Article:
The D.C. District Court told hospitals to come up with proposals by June 22 to clear out the backlog of Medicare appeals and to explain why current procedures are insufficient, and the government will have until July 6 to respond to those proposals, according to a recent court order.
The American Hospital Association sued HHS over the appeals backlog because decisions at the Administrative Law Judge level were not turned around within 90 days as required by law. After gathering information on how AHA wanted HHS to clear the backlog, as well as feedback from the department, the district court gave HHS until 2021 to empty the appeals queue. HHS appealed, and the appeals court told the lower court to look closer at HHS’ claim that it would be impossible for the agency to lawfully get rid of the ALJ backlog by 2021.
In a March 22 court order, Judge James Boasberg said that by June 22, “Plaintiffs shall submit specific proposals (and reasons therefor) that they wish the Court to impose via mandamus and explain why current procedures are insufficient.”
“The AHA welcomes U.S. District Judge Boasberg’s recent request that we provide more details about the many recommendations that we have long suggested, including directly to HHS, that could be taken by the agency to make progress toward the reduction and further growth of the Medicare billing appeals backlog and to prevent another large influx of appeals as a result of faulty assessments. The heavily backlogged and broken system continues to place a strain on hospitals that have billions of dollars in Medicare reimbursement tied up in appeals,” AHA said.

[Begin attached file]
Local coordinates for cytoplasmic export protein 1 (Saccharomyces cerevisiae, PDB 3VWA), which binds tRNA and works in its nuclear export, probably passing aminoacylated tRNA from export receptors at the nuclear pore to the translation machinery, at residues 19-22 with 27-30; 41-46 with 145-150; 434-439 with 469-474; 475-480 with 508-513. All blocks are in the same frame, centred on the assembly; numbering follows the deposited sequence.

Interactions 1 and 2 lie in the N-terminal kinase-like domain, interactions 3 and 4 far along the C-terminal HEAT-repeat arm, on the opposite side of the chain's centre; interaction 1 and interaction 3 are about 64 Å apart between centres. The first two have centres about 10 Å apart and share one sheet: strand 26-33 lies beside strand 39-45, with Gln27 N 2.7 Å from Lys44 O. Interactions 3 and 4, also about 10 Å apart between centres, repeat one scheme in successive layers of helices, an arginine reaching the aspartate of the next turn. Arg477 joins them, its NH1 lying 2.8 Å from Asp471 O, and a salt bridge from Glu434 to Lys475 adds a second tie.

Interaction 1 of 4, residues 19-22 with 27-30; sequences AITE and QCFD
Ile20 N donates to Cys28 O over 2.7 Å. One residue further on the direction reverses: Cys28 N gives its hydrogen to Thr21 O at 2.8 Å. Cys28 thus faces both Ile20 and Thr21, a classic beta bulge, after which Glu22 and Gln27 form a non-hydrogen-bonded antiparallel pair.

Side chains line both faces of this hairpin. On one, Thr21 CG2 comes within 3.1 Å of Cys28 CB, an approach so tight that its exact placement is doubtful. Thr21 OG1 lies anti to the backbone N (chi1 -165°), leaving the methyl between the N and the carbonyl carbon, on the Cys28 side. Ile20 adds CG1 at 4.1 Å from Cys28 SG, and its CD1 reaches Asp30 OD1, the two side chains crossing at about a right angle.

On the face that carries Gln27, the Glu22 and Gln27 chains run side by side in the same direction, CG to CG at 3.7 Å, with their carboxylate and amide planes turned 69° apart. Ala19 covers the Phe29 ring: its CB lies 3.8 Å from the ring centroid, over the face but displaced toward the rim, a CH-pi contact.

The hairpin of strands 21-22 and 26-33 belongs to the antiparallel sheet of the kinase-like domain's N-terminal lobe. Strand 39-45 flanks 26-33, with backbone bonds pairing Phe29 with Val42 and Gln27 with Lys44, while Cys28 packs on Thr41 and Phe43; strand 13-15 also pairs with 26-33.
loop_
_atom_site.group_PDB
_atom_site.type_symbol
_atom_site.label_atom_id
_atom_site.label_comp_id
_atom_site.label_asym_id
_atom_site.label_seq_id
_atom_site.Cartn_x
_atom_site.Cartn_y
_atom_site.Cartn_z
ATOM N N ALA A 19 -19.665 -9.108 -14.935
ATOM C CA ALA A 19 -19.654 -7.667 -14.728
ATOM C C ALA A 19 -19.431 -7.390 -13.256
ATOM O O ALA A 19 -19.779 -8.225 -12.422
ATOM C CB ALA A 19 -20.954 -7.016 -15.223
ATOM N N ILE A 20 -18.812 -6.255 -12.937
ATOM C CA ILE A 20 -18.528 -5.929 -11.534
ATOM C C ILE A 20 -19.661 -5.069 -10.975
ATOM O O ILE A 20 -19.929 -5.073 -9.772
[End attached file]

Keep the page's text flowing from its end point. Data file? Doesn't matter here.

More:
AHA had previously asked the judge to require that HHS offer broad appeals settlements to providers, delay making providers repay denied claims, and penalize Recovery Auditors for poor performance at the third level of appeals. The hospital lobby group also suggested making HHS reduce the backlog every year until it is eliminated, before 2021.
The Council for Medicare Integrity, which represents RACs, said that since those auditors’ findings make up less than 5 percent of the Medicare appeals backlog, recommendations AHA might make about the RACs would not have much impact.
“The Council for Medicare Integrity seeks meaningful reform to the appeals process. We must ensure the appeals process instills mutual accountability for appellants. A tiered, volume-based refundable filing fee should be imposed on appellants to curb documented ‘frequent filers,’” a spokesperson for the council said. “Other reforms should include limits on the introduction of new evidence, transparency in audit scenarios and consistent education for all those who are determining cases. Ultimately, the backlog can only be reduced by addressing the systemic issues not by hampering effective Medicare program oversight.”
Boasberg said that by July 6, he wants the government to respond and provide “a status update on the progress of current reforms and contesting why the defense proposals are impossible or unhelpful.” The hospitals will have a week to reply to the government at that time.
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